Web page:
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the day of resurrection


the paraphernalia of a bride, vestments and furniture of every kind which a bride brings to her husband's house; bride's portion, a dowry

KHudaa ganje ko naaKHun na de

a great fortune in the hands of a fool is a great misfortune

qaazii jii ke ghar ke chuuhe bhii sayaane

even the servant of a wise man is not a fool


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till death, till the last gasp


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place of sacred ablution performed before prayer, a place for ablution, washing face, hands and leg before the Islamic prayers


decoration, ornamentation, adornment, arrangement kaa kaaTaa rassii se Dartaa hai

one who has been bitten by a snake dreads a piece of rope, once bitten twice shy

qadam uThaanaa

step forward, go ahead (with), take a measure, to walk quickly, to take a quick step


adhan, the Islamic call to prayer, shout to call, Muslim summon to prayers (usually chanted from the turret of a mosque)


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a caste whose business is to sell betel-leaf


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Home / Blog / Tayyar: The Word you weren’t Prepared For

Tayyar: The Word you weren’t Prepared For

by Rajat Kumar 28 October 2021 2 min Read

Tayyar: The Word you weren’t Prepared For

Few words have undergone an overhaul like the one we’re about to discuss in this blog. With time and use, both its form and meaning have seen a nearly unrecognizable change, but what is it that makes this word special? Let’s find out!

In Urdu, as we know, Tayyar means ‘to be ready or prepared, to be available, be bent upon doing something’. But these are far away from the word’s original, or at least intended set of meanings.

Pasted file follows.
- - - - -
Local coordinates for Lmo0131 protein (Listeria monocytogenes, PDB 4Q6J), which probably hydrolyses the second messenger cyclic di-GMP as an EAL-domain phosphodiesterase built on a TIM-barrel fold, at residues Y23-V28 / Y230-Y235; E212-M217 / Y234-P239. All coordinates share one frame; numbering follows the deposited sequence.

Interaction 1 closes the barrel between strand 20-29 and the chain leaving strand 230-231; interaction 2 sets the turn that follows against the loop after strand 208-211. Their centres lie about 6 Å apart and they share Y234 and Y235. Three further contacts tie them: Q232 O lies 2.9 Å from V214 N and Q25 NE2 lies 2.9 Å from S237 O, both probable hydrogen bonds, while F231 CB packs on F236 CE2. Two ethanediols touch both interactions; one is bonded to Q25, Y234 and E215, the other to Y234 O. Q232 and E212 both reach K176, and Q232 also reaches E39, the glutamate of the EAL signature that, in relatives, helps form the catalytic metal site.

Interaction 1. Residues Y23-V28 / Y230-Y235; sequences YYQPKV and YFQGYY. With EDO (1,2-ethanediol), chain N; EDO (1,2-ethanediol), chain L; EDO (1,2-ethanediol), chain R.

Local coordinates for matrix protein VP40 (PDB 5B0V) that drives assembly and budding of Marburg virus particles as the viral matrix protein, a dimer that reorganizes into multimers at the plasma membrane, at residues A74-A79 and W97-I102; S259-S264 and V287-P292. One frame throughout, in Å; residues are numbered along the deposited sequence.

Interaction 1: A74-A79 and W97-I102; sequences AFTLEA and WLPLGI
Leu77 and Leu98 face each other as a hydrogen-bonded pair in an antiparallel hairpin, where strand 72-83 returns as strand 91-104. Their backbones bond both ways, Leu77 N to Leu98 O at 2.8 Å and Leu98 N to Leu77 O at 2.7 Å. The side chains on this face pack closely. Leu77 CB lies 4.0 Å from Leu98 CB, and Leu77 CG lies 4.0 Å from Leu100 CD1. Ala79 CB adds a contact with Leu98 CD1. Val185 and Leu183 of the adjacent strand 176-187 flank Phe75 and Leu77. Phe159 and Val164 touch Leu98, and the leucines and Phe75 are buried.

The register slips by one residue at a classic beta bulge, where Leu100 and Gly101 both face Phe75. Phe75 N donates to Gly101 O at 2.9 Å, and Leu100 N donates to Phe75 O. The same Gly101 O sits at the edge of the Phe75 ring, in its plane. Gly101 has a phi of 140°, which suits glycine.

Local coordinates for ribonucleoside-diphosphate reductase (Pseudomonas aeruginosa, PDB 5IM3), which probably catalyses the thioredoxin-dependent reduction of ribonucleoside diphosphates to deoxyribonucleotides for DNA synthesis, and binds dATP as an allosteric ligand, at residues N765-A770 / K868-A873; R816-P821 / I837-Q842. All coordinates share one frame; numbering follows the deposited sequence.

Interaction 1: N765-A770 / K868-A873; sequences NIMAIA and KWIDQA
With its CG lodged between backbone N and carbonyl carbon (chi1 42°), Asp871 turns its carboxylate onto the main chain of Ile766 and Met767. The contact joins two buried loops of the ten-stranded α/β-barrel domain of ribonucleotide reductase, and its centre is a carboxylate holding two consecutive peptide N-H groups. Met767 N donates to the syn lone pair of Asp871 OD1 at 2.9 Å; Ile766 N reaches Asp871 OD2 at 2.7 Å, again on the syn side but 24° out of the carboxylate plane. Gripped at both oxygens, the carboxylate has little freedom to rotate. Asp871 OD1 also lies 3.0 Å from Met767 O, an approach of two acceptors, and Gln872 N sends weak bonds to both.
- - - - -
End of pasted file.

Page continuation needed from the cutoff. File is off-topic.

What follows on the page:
In Persian, Tayyar تيار means ‘quick-paced, leaping, (like waves) surgy’. 

These unfamiliar meanings in Persian are a result of another Tayyar, its Arabic twin, wherein it means the ocean-waves.

Now, I know what you’re thinking, “How on Earth did the word come to mean in the way we know it today?”

The answer to it lies in the Arabic word ‘Tair’ طیر which means ‘flying; a bird’, and gives us the Arabic Tayyar (طيار), a term specific to the vocation of hunting. This Tayyar is used when a hunting-bird, like a falcon, is about to snatch its prey. Exactly at that moment, the phrase ‘Parinda Tayyar Hai’ is used with respect to the “bent-upon-hunting bird of prey”.

The above phrase ‘bent-upon-hunting’ is queer, but I use it to depict the word’s congruity with readiness or preparedness, the meanings that are of our interest.

The gist of it is we ought to be using the latter Tayyar, this one ( طيار), for getting ready, or else we aren’t quite up to it.


Because, the word was created to express a function of hunting, and was not even supposed to be used for humans, then around the start of the 19th century, as Arabic and Persian lost touch with India, Urdu-speakers started writing it as the former ‘Tayyar’, and here we are today, preparing birds out of waves!

It’s a difficult sell, I know, but the word serves a quick reminder why learning the script is so important, otherwise what will happen is that we’ll write ‘Red’, meaning ‘Green’, and take it for the color ‘Grey’.

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